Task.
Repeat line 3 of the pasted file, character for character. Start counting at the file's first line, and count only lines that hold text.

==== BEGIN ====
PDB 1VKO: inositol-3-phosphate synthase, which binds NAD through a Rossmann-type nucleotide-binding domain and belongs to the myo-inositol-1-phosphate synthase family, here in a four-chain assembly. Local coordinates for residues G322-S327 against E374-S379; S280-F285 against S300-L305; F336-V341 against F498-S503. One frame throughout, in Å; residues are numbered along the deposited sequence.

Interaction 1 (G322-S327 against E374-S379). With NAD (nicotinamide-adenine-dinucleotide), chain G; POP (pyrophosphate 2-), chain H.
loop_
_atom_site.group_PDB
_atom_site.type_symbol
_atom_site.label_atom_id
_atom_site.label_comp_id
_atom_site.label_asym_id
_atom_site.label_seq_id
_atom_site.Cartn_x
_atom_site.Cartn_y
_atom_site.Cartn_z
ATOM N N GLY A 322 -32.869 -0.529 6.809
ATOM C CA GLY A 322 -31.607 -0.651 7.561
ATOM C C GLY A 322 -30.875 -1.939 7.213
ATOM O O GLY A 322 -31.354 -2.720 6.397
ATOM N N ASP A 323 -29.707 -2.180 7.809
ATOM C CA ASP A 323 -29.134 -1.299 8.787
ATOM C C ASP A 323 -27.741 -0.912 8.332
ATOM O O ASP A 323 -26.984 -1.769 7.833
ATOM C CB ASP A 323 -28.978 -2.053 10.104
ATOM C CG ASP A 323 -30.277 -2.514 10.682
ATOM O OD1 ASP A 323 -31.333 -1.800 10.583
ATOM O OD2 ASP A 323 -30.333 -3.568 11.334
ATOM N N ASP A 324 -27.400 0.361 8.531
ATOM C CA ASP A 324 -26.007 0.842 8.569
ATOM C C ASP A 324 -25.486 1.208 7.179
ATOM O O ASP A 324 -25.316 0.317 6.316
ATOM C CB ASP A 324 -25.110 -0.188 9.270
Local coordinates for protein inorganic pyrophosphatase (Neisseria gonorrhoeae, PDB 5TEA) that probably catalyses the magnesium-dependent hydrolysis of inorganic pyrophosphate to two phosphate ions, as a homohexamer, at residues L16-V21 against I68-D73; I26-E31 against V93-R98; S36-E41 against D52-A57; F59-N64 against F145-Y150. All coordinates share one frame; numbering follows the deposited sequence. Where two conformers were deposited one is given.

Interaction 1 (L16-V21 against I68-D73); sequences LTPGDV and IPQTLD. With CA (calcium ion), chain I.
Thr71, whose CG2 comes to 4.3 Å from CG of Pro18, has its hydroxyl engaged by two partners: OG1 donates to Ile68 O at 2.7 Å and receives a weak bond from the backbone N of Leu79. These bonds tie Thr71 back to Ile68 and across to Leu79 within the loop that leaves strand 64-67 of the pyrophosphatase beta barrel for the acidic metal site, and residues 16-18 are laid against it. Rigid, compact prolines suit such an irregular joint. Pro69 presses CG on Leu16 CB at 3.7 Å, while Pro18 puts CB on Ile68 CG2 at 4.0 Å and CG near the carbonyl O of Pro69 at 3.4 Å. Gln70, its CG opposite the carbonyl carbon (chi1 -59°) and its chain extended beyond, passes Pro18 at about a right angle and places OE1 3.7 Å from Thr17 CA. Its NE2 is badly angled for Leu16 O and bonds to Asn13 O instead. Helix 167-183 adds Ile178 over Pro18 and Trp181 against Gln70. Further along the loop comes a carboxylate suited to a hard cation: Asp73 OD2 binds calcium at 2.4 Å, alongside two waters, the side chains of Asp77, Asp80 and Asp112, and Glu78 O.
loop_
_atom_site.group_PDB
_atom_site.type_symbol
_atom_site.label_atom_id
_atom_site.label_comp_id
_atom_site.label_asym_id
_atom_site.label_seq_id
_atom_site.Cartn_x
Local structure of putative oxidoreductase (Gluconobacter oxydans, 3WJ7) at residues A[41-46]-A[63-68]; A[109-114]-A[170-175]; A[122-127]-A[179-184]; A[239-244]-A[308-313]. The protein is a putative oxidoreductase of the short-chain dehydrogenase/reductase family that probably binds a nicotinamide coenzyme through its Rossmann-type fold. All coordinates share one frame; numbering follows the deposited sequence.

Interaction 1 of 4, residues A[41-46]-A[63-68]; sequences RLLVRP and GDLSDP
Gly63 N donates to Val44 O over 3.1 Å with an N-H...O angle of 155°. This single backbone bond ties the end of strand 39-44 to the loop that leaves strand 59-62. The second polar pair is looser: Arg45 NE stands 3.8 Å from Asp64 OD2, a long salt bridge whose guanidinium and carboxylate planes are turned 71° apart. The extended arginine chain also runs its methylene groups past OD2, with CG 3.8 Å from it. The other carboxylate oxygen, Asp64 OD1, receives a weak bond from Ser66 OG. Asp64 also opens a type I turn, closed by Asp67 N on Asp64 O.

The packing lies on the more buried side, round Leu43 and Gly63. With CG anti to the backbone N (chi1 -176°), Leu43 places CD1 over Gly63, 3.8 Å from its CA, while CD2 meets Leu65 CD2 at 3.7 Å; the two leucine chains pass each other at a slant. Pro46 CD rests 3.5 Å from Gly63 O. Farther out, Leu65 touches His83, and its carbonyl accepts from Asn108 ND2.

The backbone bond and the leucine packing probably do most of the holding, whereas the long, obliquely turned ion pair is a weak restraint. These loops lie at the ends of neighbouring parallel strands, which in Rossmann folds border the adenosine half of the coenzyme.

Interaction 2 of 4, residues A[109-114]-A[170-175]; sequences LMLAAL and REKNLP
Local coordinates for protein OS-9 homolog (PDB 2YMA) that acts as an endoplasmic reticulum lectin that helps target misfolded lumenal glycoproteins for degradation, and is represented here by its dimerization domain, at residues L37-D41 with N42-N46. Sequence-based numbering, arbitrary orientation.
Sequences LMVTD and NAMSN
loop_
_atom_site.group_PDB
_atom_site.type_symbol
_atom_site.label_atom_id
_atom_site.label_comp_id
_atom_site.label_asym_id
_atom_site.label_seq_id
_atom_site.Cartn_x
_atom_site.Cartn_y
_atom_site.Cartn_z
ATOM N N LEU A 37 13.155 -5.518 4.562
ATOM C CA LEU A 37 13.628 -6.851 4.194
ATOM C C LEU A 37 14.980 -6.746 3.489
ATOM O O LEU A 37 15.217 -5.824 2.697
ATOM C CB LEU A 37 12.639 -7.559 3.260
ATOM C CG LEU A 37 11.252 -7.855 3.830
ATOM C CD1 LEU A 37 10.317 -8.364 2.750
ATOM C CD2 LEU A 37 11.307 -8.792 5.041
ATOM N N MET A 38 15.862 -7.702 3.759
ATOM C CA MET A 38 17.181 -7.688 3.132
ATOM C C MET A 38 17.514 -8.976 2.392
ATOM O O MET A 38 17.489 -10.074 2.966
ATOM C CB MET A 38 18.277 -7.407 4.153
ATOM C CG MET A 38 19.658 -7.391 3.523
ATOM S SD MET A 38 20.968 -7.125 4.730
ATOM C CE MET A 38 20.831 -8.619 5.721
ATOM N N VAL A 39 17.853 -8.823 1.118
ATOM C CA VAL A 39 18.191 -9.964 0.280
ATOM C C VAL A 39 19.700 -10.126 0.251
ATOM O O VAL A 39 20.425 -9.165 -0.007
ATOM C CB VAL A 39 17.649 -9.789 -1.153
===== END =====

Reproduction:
loop_